The longing for connection

“Connection is our number one human need. All the actions or non-actions we take in the world are related to this desire.” ~Rhonda Britten

Despite being such an introvert, I wholeheartedly agree with Rhonda’s statement above. My deepest longing, from my earliest memories, has always been to have that sense of connection to another person. I believe that the need for it coupled with the lack of it has fueled the relentless over-achievement I’ve aimed for since I was a small child. I have done everything I can do to find a way to be good enough to be loved like that.

It’s never been enough. As I look back at two failed marriages and more broken long-term relationships (both romantic relationships and friendships) than I care to count, I’m finally admitting to myself that it never will be enough.

I’ve tried giving more than I receive in relationships. I’ve tried settling for less than I truly want or deserve. I’ve tried twisting myself into compliance with other people’s needs. I’ve tried holding myself back to keep from outshining others. I’ve even tried just being myself. None of those things have brought me the kind of love and connection I long for.

Although it brings me greater grief  than any I’ve ever known, I think I’m finally ready to accept that I will never have the kind of love and connection. Not because I am not enough, not because I don’t deserve it. I will never have it because it doesn’t exist.

I’m not saying that love and connection don’t exist at all; obviously they do. But the deep kind of love and connection I’ve longed for, the kind of soul mate I’ve dreamed of, the finding of my other half—THAT does not exist. And any glimpse I’ve had of something that would seem to indicate otherwise is only illusion. An illusion created by misdirected longing.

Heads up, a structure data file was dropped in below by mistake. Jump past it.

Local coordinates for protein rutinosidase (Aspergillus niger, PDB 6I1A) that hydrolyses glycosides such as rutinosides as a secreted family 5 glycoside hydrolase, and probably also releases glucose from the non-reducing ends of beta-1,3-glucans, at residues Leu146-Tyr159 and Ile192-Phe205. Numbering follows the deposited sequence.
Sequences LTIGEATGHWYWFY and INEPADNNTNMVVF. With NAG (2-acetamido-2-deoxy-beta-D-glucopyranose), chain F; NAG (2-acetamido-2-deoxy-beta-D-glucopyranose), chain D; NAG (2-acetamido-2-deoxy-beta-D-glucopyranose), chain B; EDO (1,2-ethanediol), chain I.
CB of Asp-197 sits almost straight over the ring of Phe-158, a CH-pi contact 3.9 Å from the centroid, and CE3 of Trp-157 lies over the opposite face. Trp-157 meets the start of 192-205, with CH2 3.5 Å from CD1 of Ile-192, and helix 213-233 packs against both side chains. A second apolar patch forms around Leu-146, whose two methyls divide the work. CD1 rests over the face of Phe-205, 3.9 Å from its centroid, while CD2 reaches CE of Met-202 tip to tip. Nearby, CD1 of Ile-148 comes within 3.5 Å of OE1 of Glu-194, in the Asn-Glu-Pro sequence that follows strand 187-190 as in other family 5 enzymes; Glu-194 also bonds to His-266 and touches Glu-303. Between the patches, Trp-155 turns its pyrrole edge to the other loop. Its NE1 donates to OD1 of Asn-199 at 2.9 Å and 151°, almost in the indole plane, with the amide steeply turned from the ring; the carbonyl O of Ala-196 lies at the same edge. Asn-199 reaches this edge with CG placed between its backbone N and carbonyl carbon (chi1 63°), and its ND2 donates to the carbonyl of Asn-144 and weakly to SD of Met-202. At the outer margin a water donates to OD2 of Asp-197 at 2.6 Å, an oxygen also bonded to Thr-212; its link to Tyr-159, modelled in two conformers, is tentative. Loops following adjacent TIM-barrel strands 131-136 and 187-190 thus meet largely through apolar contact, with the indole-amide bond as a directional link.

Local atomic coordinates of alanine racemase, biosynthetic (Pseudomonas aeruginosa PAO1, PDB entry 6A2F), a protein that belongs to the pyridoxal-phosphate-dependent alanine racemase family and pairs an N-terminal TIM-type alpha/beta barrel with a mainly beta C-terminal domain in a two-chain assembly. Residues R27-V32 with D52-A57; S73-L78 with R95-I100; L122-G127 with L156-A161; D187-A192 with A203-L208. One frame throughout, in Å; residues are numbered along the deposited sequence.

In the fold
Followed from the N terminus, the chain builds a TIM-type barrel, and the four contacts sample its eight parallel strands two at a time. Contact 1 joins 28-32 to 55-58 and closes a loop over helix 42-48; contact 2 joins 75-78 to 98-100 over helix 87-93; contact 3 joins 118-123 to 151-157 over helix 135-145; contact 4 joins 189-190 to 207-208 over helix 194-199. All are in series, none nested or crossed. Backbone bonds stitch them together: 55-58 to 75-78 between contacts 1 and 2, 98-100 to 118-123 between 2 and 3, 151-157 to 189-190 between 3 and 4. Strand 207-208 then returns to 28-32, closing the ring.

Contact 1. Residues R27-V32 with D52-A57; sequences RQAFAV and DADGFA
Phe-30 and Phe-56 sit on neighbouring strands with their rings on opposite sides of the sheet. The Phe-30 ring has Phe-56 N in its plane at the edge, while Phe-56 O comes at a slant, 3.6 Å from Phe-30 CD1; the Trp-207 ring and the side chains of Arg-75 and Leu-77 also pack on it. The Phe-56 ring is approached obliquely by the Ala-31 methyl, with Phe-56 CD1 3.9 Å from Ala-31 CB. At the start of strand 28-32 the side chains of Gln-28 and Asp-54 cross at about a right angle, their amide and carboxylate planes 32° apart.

This realization leaves me feeling horribly adrift. The one thing I’ve devoted all my life to finding is nothing but a fairy tale. So where do I channel my efforts now? What do I work toward?

At the end of the day, the only person with whom I will ever have that kind of connection is me. This is a real problem when I am someone who I dislike so much that I would rather have no connection with at all. Which brings me back to the question I’ve been trying to answer recently about how to learn to love myself. If I am my own hope for this much longed-for connection, that is an imperative question to answer.

Realizing that what  I’ve spent my life searching for doesn’t exist relieves the sense of failure that comes from not finding it but brings with it a whole other sense of failure for having taken so long to figure this out. When I add that sense of failure to feeling like such a failure at this most recent job (despite being underemployed!), to the failure of my marriage, to the failure to figure out what I even want to do with my life at this age, to the failure to have developed a community of family or friends, to the failure to even have a clue who the hell I am … it’s hard for me to see much in me worth loving or valuing.

So what now?

“There is nothing left to do but live; live the life your soul intended. Everything else is just a lie.” ~Rhonda Britten

Oddly enough, this overwhelming sense of failure in every single area of my life, while devastatingly painful, also bring with it the same freedom that losing brings. I have not succeeded at much of anything in life either by my own standards or anyone else’s at this point (even though family and many friends don’t yet know how badly I’ve failed by their standards). But having failed this miserably means that there’s nothing left to fear. I’ve already failed at everything that mattered to me and I’ve already failed those whose opinion mattered to me, so now I’m free to do whatever I please. There’s nothing left to prove, no one left to hope they will love me the way I had hoped to be loved, no standard of success to live up to anymore.

The only thing left to do is to live my way, doing whatever I want to do (at the soul-deep level of want—not the superficial self-centered level), defining “success” by any measure that happens to suit me at any given time. It’s a lonely road, made even lonelier by the loss of my dream of someday finding that soul mate connection I had dreamed of. But it just may finally be the only honest road.

And perhaps in time as I learn to love myself, I may one day figure out how to connect with others in a way that makes the journey less lonely even as I let go of the need for a deeper connection with anyone but me.